Bedford scientist a laser pioneer
Four decades ago, superpower scientists were in a frenzied race to perfect the laser. The invention had been around since 1960, but the first lasers produced weak beams, and many scientists derided the laser as a solution looking for a problem, recalled J. Gary Eden, a professor of engineering at the University of Illinois and editor-in-chief of Progress in Quantum Electronics.
Theoretically at least, a strong laser would be used to fuse atoms, creating a nearly limitless source of power that would mimic the way the sun creates energy.
Edward Teller, the father of the hydrogen bomb, tasked MIT-trained physicist Paul Hoff with making a laser worthy of its hype.
Earlier this year, Hoff was recognized in Washington for his work, during an event following last year's 40-year anniversary of the excimer laser's creation.
If you use a cell phone, Eden said, you're using chip circuitry patterned by excimer lasers.
Hoff and much of the scientific community knew that the rare gas xenon was the answer to a stronger laser. The challenge was the nature of the element. The xenon atom is a loner; it won't bond to other atoms, even other xenon atoms.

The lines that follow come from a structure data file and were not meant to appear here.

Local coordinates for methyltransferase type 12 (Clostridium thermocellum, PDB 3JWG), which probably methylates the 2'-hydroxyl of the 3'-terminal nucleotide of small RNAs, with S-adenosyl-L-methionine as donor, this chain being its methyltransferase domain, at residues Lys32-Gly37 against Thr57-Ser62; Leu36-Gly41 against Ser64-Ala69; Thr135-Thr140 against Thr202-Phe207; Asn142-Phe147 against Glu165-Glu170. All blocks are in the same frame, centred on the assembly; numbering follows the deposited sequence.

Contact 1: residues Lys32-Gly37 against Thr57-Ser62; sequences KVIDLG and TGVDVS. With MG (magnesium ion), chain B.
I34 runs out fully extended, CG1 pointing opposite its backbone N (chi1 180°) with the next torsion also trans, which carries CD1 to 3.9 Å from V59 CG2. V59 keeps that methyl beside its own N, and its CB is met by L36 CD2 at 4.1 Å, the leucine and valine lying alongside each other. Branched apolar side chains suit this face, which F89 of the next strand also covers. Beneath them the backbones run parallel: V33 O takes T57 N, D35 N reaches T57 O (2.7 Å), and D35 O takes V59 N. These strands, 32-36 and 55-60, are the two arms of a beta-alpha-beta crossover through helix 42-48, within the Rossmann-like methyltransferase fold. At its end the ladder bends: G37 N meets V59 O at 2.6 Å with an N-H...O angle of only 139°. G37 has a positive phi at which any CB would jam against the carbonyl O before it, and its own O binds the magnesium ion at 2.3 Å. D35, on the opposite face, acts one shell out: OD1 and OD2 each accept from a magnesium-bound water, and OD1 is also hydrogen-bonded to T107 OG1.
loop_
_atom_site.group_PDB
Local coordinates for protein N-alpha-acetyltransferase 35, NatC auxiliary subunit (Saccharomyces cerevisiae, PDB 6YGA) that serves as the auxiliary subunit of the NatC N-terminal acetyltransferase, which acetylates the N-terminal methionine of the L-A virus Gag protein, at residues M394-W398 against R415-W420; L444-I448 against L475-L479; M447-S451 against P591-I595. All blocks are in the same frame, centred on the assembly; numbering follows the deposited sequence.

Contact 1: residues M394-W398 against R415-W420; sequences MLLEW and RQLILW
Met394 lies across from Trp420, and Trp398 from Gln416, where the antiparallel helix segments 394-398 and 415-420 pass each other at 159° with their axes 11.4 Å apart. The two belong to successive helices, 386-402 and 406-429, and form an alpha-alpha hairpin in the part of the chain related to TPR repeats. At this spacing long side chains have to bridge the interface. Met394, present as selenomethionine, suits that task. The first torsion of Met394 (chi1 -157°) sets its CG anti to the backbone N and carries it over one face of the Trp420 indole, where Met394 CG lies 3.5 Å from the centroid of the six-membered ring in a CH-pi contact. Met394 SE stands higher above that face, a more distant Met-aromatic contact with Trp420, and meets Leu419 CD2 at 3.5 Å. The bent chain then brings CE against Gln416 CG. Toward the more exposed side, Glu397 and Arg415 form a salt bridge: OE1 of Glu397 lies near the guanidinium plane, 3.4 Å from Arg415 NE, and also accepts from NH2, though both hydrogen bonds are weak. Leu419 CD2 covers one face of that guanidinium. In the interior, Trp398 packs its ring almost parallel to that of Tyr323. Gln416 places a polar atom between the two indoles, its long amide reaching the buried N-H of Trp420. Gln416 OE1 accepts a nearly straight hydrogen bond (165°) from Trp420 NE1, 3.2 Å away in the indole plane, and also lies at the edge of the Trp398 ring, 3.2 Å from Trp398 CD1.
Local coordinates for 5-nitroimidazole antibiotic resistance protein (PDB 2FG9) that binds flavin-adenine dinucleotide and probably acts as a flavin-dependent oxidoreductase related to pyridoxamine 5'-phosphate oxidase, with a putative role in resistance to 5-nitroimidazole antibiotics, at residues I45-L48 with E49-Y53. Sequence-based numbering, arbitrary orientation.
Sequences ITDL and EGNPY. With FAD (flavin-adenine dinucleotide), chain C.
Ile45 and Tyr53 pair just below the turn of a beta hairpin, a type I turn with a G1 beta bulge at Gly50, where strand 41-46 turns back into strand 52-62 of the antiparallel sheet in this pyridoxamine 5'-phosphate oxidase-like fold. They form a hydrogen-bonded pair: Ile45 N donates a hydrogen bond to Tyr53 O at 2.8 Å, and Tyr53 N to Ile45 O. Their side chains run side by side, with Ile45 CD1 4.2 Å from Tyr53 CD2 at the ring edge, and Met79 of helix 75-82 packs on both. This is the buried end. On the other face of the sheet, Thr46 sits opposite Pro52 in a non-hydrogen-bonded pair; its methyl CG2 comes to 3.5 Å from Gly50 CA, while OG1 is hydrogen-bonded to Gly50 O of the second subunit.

Next up were halide lasers, created by rare gas excimers and halogens such as chlorine and fluorine. By 1975, scientists at IBM realized that halide lasers could cut patterns in plastic, giving birth to the shrinking of the computer chip.
In 1978, Soviet physicist and Nobel laureate Nikolay Basov presented Hoff with the Order of Lenin, an award the USSR usually reserved for its own scientists. The following year, Hoff left government work for New Hampshire and Sanders Associates, now part of BAE Systems. He married Selma Naccach, the current chairman of the English Department at Manchester High School Central.
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